News Release

Latter-day Saint Woman Speaks on ‘Finding Virtue in the Other’

New Zealand faith leaders present for 'World Interfaith Harmony Week' 2022

New Zealand faith leaders celebrated World Interfaith Harmony Week with presentations to the theme, “Creating a Culture of Cooperation Among People of Faith: Finding Virtue in the Other.”

Buddhist, Muslim, Sikh, Ratana, Hindu, Anglican and The Church of Jesus Christ of Latter-day Saints faith traditions were represented.

The virtual event was hosted by Geoffrey Fyers, Secretary General of the Universal Peace Federation, New Zealand. Ruth Cleaver, President of the Auckland Interfaith Council, provided a summary and closing remarks.

Tania Torea, communication director responsible for supporting Church leaders and volunteers in New Zealand and the Pacific Islands, and member of the Wellington Interfaith Council, participated.

She shared examples of Latter-day Saints working alongside Muslim and Jewish friends on their important projects.

Quoting the Church’s prophet, Torea said, “I love how President Russell M. Nelson teaches us that ‘When we love God with all our hearts, He turns our hearts to the well-being of others in a beautiful, virtuous cycle.’”

Torea added, “It’s incredible what happened. As we worked together, our love for one another grew and our respect for one another’s faith traditions deepened. I cherish my friendships.”

Read the text:

The Church of Jesus Christ of Latter-day Saints is an international church spread out across the world with members in Ethiopia and Slovenia, in Taiwan and Vanuatu. There is great diversity, many languages, customs, and histories.

What unites us is our culture of Jesus Christ, it is centring our lives on Him, and living in accordance with His teachings.

Esteemed prophet and president of the Church, Russell M. Nelson said to a global audience, “When we love God with all our hearts, He turns our hearts to the well-being of others in a beautiful, virtuous cycle.”

Let me share two examples.

First: Following the Christchurch terrorist attacks in 2019, Hafsa Ahmed, a Lincoln University scholar, met with many of the Muslim families and recognized there were many needs. She partnered her own charity, the Lady Khadija Charitable Trust, with other organisations to create the “Boxes of Love” initiative.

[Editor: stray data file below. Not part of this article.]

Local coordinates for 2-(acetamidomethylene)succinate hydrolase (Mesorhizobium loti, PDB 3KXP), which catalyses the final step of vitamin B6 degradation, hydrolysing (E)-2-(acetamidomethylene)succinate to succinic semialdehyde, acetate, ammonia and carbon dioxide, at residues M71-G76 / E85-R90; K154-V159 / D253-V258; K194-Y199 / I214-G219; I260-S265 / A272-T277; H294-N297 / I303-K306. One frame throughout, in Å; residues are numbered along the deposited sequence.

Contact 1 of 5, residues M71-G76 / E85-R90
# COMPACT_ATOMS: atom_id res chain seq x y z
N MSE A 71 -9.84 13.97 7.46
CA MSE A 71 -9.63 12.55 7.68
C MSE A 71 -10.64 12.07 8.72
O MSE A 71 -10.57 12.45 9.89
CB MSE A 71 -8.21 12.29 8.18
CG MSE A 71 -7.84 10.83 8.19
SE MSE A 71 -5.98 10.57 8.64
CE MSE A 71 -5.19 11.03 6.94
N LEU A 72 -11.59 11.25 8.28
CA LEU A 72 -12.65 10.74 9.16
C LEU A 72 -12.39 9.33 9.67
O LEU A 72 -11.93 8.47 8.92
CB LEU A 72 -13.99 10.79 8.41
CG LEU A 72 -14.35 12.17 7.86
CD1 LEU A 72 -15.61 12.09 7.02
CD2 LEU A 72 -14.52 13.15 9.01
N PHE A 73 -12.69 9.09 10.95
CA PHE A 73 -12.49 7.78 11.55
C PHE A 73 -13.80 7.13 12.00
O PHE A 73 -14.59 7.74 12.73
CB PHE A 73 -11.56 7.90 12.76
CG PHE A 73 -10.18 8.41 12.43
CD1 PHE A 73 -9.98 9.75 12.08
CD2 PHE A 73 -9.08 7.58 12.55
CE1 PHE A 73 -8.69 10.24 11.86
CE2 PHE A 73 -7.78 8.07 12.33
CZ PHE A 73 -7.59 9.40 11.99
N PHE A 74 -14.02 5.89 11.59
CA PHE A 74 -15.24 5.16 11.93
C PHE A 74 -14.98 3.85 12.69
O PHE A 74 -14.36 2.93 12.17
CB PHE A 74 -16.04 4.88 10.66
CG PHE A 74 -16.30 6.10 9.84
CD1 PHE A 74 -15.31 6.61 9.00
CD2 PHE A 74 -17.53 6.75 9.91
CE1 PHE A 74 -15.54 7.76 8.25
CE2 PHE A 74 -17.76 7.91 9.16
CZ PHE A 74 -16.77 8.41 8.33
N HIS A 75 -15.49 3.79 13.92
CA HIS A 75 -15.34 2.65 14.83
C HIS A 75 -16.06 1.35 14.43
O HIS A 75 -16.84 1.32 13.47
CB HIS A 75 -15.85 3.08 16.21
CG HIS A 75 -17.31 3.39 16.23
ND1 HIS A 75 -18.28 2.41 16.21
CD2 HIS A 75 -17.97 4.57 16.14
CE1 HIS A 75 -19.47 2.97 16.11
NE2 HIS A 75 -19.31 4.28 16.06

The Church of Jesus Christ of Latter-day Saints was one of the organisations that helped under the direction and leadership of Noeline Odgers. 


Noeline and Hasfa are different in age, have different customs and histories, and different religious beliefs, but these differences are both compatible and complementary when the focus is on what they have in common, God comes first in their lives and because of their love for God, their hearts are turned to the well-being of others.

In an interview in May 2019, Hasfa said, “It is important for these collaborations across faiths to occur as we stand at a time in humanity where hate is becoming prevalent… By strengthening our relationships towards the common goal of spreading peace and love we become part of the solution. The key is to work at all levels and interfaith collaboration provides us with a perfect platform to do this by sharing brotherhood and sisterhood.”

Second: The late Inge Woolf, founder of the Holocaust Centre of New Zealand and a Jewish Holocaust survivor, had a plan to create a button exhibition to remember the 1.5 million children who were killed in the Holocaust.

The buttons were collected by students at the Moriah Jewish Day School in Wellington, New Zealand in an effort to understand what 1.5 million really looked like. When the school closed in 2012, responsibility for the buttons was passed to the Holocaust Centre of New Zealand.

Latter-day Saints joined with the Jewish community and other faith groups to clean the buttons, some of which had deteriorated from being in storage for several years. The project took almost two years to complete.

The any hours of service brought volunteers together in a special way. While memorializing the disastrous consequences of intolerance, volunteers were building friendships with and working alongside people different from themselves.

Mary Morris, the lead project coordinator, said in an interview, "We’re all people from different backgrounds and we've kind-of become brothers and sisters through this project."


Volunteers agreed that getting to know each other had turned out to be the highlight of the whole project. Inge Woolf’s words ring true, "If we all got to know each other there wouldn't be any more war."

The exhibition can be experienced at Te Manawa Museum in Palmerston North, New Zealand until June 2022.

I was one of the helpers on the button project. We had been cleaning buttons for almost a year and my mother became ill and passed away. I will remember forever my Jewish friends crossing faith traditions to enter The Church of Jesus Christ to mourn with me.

“When we love God with all our hearts, He turns our hearts to the well-being of others in a beautiful, virtuous cycle.”

Thank you to the Universal Federation of Peace for the opportunity to speak. May God’s blessings for peace be upon you all. In the name of Jesus Christ, amen.

Russell M. Nelson, "The Second Great Commandment," Ensign or Liahona, Nov. 2019.

Additional Resources

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